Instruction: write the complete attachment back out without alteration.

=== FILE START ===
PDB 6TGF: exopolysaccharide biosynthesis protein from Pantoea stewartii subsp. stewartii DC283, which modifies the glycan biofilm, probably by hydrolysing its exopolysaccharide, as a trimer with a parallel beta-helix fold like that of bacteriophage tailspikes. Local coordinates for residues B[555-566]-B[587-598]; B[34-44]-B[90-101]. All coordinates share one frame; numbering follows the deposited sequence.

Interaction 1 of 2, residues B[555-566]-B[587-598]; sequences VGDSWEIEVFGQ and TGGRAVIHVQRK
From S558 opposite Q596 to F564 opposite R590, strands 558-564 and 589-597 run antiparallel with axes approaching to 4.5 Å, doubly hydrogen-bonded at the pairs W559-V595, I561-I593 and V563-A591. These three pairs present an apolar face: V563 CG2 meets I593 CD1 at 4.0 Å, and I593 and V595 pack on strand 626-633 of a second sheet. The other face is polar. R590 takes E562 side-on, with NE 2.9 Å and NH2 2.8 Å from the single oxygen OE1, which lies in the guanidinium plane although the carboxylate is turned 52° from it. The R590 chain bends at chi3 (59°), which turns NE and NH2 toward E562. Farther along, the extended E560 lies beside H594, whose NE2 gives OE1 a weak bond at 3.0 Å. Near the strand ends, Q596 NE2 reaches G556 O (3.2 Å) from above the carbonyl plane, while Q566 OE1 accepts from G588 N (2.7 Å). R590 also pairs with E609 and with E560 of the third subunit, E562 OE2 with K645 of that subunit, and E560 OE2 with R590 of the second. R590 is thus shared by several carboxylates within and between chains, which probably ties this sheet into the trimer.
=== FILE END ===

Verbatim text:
PDB 6TGF: exopolysaccharide biosynthesis protein from Pantoea stewartii subsp. stewartii DC283, which modifies the glycan biofilm, probably by hydrolysing its exopolysaccharide, as a trimer with a parallel beta-helix fold like that of bacteriophage tailspikes. Local coordinates for residues B[555-566]-B[587-598]; B[34-44]-B[90-101]. All coordinates share one frame; numbering follows the deposited sequence.

Interaction 1 of 2, residues B[555-566]-B[587-598]; sequences VGDSWEIEVFGQ and TGGRAVIHVQRK
From S558 opposite Q596 to F564 opposite R590, strands 558-564 and 589-597 run antiparallel with axes approaching to 4.5 Å, doubly hydrogen-bonded at the pairs W559-V595, I561-I593 and V563-A591. These three pairs present an apolar face: V563 CG2 meets I593 CD1 at 4.0 Å, and I593 and V595 pack on strand 626-633 of a second sheet. The other face is polar. R590 takes E562 side-on, with NE 2.9 Å and NH2 2.8 Å from the single oxygen OE1, which lies in the guanidinium plane although the carboxylate is turned 52° from it. The R590 chain bends at chi3 (59°), which turns NE and NH2 toward E562. Farther along, the extended E560 lies beside H594, whose NE2 gives OE1 a weak bond at 3.0 Å. Near the strand ends, Q596 NE2 reaches G556 O (3.2 Å) from above the carbonyl plane, while Q566 OE1 accepts from G588 N (2.7 Å). R590 also pairs with E609 and with E560 of the third subunit, E562 OE2 with K645 of that subunit, and E560 OE2 with R590 of the second. R590 is thus shared by several carboxylates within and between chains, which probably ties this sheet into the trimer.